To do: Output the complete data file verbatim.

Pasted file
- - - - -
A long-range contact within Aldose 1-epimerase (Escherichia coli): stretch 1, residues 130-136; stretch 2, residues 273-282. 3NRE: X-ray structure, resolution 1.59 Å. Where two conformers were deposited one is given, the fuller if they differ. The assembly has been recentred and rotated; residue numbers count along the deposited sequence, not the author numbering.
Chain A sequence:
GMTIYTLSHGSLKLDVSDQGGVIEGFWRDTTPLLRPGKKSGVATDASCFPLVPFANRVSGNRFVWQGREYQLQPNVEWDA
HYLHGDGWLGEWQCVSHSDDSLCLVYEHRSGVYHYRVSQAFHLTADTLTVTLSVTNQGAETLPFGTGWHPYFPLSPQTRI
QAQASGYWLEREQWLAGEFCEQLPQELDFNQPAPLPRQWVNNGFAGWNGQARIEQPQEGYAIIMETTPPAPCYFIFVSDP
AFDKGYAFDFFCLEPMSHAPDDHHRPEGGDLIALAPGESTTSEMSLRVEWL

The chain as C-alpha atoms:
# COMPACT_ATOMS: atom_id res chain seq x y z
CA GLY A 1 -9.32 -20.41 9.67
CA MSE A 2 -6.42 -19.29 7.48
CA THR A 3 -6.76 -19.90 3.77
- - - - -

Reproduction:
A long-range contact within Aldose 1-epimerase (Escherichia coli): stretch 1, residues 130-136; stretch 2, residues 273-282. 3NRE: X-ray structure, resolution 1.59 Å. Where two conformers were deposited one is given, the fuller if they differ. The assembly has been recentred and rotated; residue numbers count along the deposited sequence, not the author numbering.
Chain A sequence:
GMTIYTLSHGSLKLDVSDQGGVIEGFWRDTTPLLRPGKKSGVATDASCFPLVPFANRVSGNRFVWQGREYQLQPNVEWDA
HYLHGDGWLGEWQCVSHSDDSLCLVYEHRSGVYHYRVSQAFHLTADTLTVTLSVTNQGAETLPFGTGWHPYFPLSPQTRI
QAQASGYWLEREQWLAGEFCEQLPQELDFNQPAPLPRQWVNNGFAGWNGQARIEQPQEGYAIIMETTPPAPCYFIFVSDP
AFDKGYAFDFFCLEPMSHAPDDHHRPEGGDLIALAPGESTTSEMSLRVEWL

The chain as C-alpha atoms:
# COMPACT_ATOMS: atom_id res chain seq x y z
CA GLY A 1 -9.32 -20.41 9.67
CA MSE A 2 -6.42 -19.29 7.48
CA THR A 3 -6.76 -19.90 3.77